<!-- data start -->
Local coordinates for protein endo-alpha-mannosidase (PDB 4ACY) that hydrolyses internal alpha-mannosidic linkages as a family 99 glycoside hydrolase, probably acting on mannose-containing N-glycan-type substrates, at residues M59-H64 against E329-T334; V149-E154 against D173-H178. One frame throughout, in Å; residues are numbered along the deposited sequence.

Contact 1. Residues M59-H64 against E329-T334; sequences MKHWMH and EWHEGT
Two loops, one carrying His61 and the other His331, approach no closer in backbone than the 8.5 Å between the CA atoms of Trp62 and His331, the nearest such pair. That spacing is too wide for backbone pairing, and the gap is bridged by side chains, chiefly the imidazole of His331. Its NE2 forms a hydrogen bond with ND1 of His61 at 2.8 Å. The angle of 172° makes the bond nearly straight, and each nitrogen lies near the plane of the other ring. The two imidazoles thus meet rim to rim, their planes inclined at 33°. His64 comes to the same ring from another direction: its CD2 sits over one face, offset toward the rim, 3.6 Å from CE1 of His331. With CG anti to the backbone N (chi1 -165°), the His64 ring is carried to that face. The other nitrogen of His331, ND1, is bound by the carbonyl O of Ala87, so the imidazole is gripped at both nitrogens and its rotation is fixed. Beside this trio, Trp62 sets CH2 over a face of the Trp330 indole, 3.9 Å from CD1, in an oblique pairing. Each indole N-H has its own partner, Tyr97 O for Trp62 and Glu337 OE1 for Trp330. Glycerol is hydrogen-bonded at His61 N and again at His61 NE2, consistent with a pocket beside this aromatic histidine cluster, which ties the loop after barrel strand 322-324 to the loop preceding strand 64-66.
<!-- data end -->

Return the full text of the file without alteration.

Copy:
Local coordinates for protein endo-alpha-mannosidase (PDB 4ACY) that hydrolyses internal alpha-mannosidic linkages as a family 99 glycoside hydrolase, probably acting on mannose-containing N-glycan-type substrates, at residues M59-H64 against E329-T334; V149-E154 against D173-H178. One frame throughout, in Å; residues are numbered along the deposited sequence.

Contact 1. Residues M59-H64 against E329-T334; sequences MKHWMH and EWHEGT
Two loops, one carrying His61 and the other His331, approach no closer in backbone than the 8.5 Å between the CA atoms of Trp62 and His331, the nearest such pair. That spacing is too wide for backbone pairing, and the gap is bridged by side chains, chiefly the imidazole of His331. Its NE2 forms a hydrogen bond with ND1 of His61 at 2.8 Å. The angle of 172° makes the bond nearly straight, and each nitrogen lies near the plane of the other ring. The two imidazoles thus meet rim to rim, their planes inclined at 33°. His64 comes to the same ring from another direction: its CD2 sits over one face, offset toward the rim, 3.6 Å from CE1 of His331. With CG anti to the backbone N (chi1 -165°), the His64 ring is carried to that face. The other nitrogen of His331, ND1, is bound by the carbonyl O of Ala87, so the imidazole is gripped at both nitrogens and its rotation is fixed. Beside this trio, Trp62 sets CH2 over a face of the Trp330 indole, 3.9 Å from CD1, in an oblique pairing. Each indole N-H has its own partner, Tyr97 O for Trp62 and Glu337 OE1 for Trp330. Glycerol is hydrogen-bonded at His61 N and again at His61 NE2, consistent with a pocket beside this aromatic histidine cluster, which ties the loop after barrel strand 322-324 to the loop preceding strand 64-66.